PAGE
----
solved, remains ever the same. The Puritan tamed the
wilderness, and built up a free government on the
stump-dotted clearings amid the primeval forest. His
descendants must try to shape the life of our complex
industrial civilization by new devices, by new methods,
so as to achieve in the end the same results of justice
and fair dealing toward all. He cast aside nothing old
merely for the sake of innovation, yet he did not hesi-
tate to adopt anything new that would serve his pur-
pose. When he planted his commonwealths on this
rugged coast he faced wholly new conditions and he
had to devise new methods of meeting them. So we
of to-day face wholly new conditions in our social and
industrial life. We should certainly not adopt any new
scheme for grappling with them merely because it is
new and untried; but we cannot afford to shrink from
grappling with them because they can only be grappled
with by some new scheme.

The Puritan was no Laodicean, no laissez-faire theo-
rist. When he saw conduct which was in violation of
his rights — of the rights of man, the rights of God, as
he understood them — he attempted to regulate such
conduct with instant, unquestioning promptness and
effectiveness. If there was no other way to secure con-
formity with the rule of right, then he smote down the
transgressor with the iron of his wrath. The spirit of
the Puritan was a spirit which never shrank from regu-
lation of conduct if such regulation was necessary for
the public weal; and this is the spirit which we must
show to-day whenever it is necessary.

The utterly changed conditions of our national life
necessitate changes in certain of our laws, of our gov-
ernmental methods. In dealing with any totally new
set of conditions there must at the outset be hesitation



and experiment. Such has been our experience in deal-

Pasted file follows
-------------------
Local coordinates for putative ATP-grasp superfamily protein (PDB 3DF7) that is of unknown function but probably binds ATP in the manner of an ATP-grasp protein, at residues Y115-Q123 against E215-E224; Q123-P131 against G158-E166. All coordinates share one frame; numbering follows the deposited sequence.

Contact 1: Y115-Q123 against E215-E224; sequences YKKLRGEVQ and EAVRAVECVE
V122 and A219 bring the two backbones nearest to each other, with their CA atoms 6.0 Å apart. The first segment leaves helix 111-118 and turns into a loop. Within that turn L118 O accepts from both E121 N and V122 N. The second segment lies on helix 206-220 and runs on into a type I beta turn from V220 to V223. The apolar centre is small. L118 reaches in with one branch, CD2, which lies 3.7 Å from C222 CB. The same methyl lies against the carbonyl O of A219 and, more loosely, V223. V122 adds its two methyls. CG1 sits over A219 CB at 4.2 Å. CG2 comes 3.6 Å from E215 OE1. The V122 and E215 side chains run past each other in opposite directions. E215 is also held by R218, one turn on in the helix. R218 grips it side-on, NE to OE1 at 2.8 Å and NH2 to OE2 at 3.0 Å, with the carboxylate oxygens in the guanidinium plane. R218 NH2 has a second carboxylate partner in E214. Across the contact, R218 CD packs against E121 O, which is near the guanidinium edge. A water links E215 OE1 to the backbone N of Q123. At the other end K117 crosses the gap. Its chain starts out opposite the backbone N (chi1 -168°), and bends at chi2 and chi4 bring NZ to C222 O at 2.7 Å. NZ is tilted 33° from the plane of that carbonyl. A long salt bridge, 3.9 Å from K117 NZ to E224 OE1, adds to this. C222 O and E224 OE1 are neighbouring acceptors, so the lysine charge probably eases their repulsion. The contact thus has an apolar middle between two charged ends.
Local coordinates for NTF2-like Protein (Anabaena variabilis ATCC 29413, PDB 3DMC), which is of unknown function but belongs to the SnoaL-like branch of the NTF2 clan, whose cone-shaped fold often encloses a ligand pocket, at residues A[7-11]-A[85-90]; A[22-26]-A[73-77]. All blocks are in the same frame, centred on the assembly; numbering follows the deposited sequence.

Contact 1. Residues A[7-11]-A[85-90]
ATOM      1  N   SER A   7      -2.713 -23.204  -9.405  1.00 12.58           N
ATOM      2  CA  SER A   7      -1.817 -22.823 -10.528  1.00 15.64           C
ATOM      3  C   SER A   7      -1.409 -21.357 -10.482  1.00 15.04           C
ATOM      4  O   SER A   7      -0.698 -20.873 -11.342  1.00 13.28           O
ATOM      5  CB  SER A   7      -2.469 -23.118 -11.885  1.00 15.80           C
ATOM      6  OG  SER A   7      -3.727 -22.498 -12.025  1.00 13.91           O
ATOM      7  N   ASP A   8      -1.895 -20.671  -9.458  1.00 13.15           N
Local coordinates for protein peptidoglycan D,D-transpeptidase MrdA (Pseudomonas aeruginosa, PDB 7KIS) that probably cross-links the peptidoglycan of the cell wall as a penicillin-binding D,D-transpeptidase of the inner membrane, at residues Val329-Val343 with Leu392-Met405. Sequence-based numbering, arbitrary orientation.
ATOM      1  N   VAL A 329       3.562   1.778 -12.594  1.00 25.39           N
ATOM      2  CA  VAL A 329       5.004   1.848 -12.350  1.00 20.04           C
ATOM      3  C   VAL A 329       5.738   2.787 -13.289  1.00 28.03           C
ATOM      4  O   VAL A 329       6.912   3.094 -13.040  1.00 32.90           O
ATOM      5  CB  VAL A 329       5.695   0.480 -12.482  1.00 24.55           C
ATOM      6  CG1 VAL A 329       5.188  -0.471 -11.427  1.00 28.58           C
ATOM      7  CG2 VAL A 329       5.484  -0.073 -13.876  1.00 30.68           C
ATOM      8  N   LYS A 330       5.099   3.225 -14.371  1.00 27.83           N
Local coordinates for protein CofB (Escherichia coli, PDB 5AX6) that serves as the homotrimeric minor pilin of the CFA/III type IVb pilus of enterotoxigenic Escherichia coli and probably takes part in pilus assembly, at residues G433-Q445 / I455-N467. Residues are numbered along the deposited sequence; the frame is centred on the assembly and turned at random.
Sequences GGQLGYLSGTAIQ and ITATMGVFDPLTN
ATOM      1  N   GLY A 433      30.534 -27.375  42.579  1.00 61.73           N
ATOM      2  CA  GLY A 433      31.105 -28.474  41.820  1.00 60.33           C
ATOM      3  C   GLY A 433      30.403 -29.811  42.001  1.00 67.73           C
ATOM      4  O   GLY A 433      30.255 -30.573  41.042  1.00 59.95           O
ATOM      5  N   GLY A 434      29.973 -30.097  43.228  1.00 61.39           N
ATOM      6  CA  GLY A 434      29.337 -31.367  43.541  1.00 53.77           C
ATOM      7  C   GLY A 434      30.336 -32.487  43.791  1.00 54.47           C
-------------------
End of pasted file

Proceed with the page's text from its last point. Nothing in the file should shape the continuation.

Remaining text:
ing with the enormous concentration of capital em-
ployed in interstate business. Not only the legislatures
but the courts and the people need gradually to be
educated so that they may see what the real wrongs
are and what the real remedies. Almost every big busi-
ness concern is engaged in interstate commerce, and
such a concern must not be allowed by a dexterous
shifting of position, as has been too often the case in
the past, to escape thereby all responsibility either to
State or nation. The American people became firmly
convinced of the need of control over these great ag-
gregations of capital, especially where they had a mo-
nopolistic tendency, before they became quite clear as to
the proper way of achieving the control. Through their
representatives in Congress they tried two remedies,
which were to a large degree, at least as interpreted by
the courts, contradictory. On the one hand, under the
antitrust law the effort was made to prohibit all com-
bination, whether it was or was not hurtful or beneficial
to the public. On the other hand, through the inter-
state commerce law a beginning was made in exercising
such supervision and control over combinations as to